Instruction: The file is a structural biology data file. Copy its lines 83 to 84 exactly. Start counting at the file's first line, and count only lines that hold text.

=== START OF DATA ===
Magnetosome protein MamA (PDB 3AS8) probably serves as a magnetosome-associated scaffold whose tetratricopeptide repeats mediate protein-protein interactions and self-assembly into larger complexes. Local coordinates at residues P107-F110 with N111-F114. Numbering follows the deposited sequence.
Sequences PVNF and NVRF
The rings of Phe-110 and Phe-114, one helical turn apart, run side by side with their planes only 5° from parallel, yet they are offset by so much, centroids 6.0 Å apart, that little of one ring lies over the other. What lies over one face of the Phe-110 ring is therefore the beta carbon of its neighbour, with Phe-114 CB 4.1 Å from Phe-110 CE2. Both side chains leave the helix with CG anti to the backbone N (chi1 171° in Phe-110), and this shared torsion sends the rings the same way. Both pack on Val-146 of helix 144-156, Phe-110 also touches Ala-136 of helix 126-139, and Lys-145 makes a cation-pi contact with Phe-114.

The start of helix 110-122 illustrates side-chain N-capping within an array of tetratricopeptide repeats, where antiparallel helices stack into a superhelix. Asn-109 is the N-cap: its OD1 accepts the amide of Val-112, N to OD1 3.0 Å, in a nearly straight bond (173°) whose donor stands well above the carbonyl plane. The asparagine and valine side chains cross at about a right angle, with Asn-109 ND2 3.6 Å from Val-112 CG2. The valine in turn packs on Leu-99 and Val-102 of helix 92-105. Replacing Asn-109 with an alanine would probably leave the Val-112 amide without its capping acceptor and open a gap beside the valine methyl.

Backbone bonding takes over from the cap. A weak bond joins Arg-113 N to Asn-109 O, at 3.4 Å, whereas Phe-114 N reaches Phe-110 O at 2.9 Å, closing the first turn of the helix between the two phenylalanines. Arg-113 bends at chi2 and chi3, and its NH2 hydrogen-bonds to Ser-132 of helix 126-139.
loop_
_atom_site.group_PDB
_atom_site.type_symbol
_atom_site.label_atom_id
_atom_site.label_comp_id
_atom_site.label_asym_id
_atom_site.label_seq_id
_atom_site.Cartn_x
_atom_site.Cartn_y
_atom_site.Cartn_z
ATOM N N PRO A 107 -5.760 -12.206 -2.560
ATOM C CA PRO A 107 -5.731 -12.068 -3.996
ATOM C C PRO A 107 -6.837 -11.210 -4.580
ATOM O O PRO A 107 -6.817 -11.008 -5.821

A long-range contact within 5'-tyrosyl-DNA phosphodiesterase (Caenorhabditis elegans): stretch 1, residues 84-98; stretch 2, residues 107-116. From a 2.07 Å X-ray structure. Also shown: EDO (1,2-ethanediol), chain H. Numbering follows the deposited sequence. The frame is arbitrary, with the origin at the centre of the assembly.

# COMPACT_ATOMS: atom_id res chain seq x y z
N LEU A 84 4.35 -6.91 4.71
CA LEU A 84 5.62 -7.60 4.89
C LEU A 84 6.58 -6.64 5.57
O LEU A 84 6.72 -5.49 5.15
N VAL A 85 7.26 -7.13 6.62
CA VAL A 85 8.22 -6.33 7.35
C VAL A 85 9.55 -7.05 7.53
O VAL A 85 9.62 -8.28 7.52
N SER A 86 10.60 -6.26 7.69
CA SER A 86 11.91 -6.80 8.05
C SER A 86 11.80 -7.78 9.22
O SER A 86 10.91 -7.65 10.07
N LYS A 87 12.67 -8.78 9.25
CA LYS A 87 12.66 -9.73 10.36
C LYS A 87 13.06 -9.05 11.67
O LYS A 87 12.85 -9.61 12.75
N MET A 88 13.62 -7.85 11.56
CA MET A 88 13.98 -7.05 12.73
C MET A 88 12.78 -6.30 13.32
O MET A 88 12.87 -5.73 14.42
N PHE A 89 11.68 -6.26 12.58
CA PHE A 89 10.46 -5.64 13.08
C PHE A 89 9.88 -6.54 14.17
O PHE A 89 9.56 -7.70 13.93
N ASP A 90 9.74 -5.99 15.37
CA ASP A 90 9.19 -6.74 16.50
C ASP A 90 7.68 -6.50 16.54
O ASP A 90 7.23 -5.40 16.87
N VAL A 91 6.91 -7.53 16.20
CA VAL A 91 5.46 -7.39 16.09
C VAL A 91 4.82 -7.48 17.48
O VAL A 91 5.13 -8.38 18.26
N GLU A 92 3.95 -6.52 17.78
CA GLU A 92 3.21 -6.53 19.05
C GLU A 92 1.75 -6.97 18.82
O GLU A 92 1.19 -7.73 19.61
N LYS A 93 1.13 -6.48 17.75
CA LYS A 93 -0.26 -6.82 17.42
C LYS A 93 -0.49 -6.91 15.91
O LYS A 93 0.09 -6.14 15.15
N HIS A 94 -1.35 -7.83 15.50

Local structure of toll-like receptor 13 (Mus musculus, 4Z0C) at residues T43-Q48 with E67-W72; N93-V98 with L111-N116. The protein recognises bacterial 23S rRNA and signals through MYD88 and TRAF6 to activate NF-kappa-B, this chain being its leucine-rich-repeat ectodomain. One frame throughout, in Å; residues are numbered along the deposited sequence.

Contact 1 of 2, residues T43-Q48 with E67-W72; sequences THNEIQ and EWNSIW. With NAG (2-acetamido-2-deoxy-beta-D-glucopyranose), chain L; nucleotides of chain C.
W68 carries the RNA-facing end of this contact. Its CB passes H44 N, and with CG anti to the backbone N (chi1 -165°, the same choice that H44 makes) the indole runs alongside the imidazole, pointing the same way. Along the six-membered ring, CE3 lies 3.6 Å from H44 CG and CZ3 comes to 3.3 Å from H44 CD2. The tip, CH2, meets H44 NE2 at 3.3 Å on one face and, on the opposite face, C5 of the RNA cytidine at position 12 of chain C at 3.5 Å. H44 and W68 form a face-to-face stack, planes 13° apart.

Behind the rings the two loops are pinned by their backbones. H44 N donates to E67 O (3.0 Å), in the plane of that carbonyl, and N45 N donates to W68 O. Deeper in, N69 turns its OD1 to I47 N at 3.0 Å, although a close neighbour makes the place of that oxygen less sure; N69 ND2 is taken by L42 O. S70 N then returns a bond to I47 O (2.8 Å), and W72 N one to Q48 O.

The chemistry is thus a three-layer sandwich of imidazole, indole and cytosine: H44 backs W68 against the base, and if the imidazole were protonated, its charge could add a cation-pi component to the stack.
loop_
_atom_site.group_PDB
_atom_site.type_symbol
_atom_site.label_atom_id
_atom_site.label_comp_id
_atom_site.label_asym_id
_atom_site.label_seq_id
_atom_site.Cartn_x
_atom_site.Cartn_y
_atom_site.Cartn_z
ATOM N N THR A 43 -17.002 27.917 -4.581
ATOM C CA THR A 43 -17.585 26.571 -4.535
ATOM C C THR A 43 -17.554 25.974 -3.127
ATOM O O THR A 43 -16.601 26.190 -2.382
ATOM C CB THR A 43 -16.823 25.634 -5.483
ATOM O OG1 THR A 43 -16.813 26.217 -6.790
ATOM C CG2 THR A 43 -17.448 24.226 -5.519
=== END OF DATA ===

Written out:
ATOM O OG1 THR A 43 -16.813 26.217 -6.790
ATOM C CG2 THR A 43 -17.448 24.226 -5.519